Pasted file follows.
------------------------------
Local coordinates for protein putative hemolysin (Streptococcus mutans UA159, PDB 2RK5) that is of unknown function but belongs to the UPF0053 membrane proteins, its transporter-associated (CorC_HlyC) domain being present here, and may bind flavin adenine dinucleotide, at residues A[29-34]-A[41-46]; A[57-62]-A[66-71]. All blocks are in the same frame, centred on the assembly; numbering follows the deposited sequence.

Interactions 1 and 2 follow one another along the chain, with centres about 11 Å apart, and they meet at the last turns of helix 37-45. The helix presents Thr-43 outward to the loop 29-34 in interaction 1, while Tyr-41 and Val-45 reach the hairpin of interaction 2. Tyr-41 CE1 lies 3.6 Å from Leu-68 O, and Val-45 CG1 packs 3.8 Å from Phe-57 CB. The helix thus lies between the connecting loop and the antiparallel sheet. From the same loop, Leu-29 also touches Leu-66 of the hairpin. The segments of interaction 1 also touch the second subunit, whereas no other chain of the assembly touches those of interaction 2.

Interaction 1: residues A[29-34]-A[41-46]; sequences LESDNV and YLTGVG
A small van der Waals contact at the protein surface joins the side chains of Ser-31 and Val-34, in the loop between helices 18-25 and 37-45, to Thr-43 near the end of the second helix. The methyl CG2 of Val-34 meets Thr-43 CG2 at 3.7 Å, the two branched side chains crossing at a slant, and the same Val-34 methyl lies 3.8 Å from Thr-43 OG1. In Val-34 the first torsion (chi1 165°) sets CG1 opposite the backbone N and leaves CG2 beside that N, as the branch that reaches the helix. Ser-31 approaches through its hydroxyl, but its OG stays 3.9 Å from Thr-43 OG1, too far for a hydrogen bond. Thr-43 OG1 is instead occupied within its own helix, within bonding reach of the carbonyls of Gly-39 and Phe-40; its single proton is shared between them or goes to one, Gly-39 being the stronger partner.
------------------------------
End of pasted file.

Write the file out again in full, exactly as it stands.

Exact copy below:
Local coordinates for protein putative hemolysin (Streptococcus mutans UA159, PDB 2RK5) that is of unknown function but belongs to the UPF0053 membrane proteins, its transporter-associated (CorC_HlyC) domain being present here, and may bind flavin adenine dinucleotide, at residues A[29-34]-A[41-46]; A[57-62]-A[66-71]. All blocks are in the same frame, centred on the assembly; numbering follows the deposited sequence.

Interactions 1 and 2 follow one another along the chain, with centres about 11 Å apart, and they meet at the last turns of helix 37-45. The helix presents Thr-43 outward to the loop 29-34 in interaction 1, while Tyr-41 and Val-45 reach the hairpin of interaction 2. Tyr-41 CE1 lies 3.6 Å from Leu-68 O, and Val-45 CG1 packs 3.8 Å from Phe-57 CB. The helix thus lies between the connecting loop and the antiparallel sheet. From the same loop, Leu-29 also touches Leu-66 of the hairpin. The segments of interaction 1 also touch the second subunit, whereas no other chain of the assembly touches those of interaction 2.

Interaction 1: residues A[29-34]-A[41-46]; sequences LESDNV and YLTGVG
A small van der Waals contact at the protein surface joins the side chains of Ser-31 and Val-34, in the loop between helices 18-25 and 37-45, to Thr-43 near the end of the second helix. The methyl CG2 of Val-34 meets Thr-43 CG2 at 3.7 Å, the two branched side chains crossing at a slant, and the same Val-34 methyl lies 3.8 Å from Thr-43 OG1. In Val-34 the first torsion (chi1 165°) sets CG1 opposite the backbone N and leaves CG2 beside that N, as the branch that reaches the helix. Ser-31 approaches through its hydroxyl, but its OG stays 3.9 Å from Thr-43 OG1, too far for a hydrogen bond. Thr-43 OG1 is instead occupied within its own helix, within bonding reach of the carbonyls of Gly-39 and Phe-40; its single proton is shared between them or goes to one, Gly-39 being the stronger partner.